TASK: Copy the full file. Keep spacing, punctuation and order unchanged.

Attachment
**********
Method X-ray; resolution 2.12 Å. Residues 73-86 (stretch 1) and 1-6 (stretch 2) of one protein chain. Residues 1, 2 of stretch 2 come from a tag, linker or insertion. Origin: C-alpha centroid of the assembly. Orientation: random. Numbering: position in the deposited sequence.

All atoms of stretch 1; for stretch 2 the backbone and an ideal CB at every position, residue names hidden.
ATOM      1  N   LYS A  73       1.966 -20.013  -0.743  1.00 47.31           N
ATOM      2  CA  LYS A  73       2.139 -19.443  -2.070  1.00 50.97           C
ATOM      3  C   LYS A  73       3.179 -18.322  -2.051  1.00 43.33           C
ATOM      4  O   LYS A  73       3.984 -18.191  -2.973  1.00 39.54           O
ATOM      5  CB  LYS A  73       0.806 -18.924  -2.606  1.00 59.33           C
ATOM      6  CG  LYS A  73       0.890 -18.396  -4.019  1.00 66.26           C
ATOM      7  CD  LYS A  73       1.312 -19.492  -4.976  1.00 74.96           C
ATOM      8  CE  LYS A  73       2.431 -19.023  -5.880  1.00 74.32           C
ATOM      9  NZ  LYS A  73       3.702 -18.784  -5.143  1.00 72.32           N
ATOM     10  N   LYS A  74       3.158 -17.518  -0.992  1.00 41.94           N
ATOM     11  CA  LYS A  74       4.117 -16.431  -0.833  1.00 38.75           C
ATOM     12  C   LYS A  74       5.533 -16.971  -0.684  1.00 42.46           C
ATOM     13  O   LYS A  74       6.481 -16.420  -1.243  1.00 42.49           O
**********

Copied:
Method X-ray; resolution 2.12 Å. Residues 73-86 (stretch 1) and 1-6 (stretch 2) of one protein chain. Residues 1, 2 of stretch 2 come from a tag, linker or insertion. Origin: C-alpha centroid of the assembly. Orientation: random. Numbering: position in the deposited sequence.

All atoms of stretch 1; for stretch 2 the backbone and an ideal CB at every position, residue names hidden.
ATOM      1  N   LYS A  73       1.966 -20.013  -0.743  1.00 47.31           N
ATOM      2  CA  LYS A  73       2.139 -19.443  -2.070  1.00 50.97           C
ATOM      3  C   LYS A  73       3.179 -18.322  -2.051  1.00 43.33           C
ATOM      4  O   LYS A  73       3.984 -18.191  -2.973  1.00 39.54           O
ATOM      5  CB  LYS A  73       0.806 -18.924  -2.606  1.00 59.33           C
ATOM      6  CG  LYS A  73       0.890 -18.396  -4.019  1.00 66.26           C
ATOM      7  CD  LYS A  73       1.312 -19.492  -4.976  1.00 74.96           C
ATOM      8  CE  LYS A  73       2.431 -19.023  -5.880  1.00 74.32           C
ATOM      9  NZ  LYS A  73       3.702 -18.784  -5.143  1.00 72.32           N
ATOM     10  N   LYS A  74       3.158 -17.518  -0.992  1.00 41.94           N
ATOM     11  CA  LYS A  74       4.117 -16.431  -0.833  1.00 38.75           C
ATOM     12  C   LYS A  74       5.533 -16.971  -0.684  1.00 42.46           C
ATOM     13  O   LYS A  74       6.481 -16.420  -1.243  1.00 42.49           O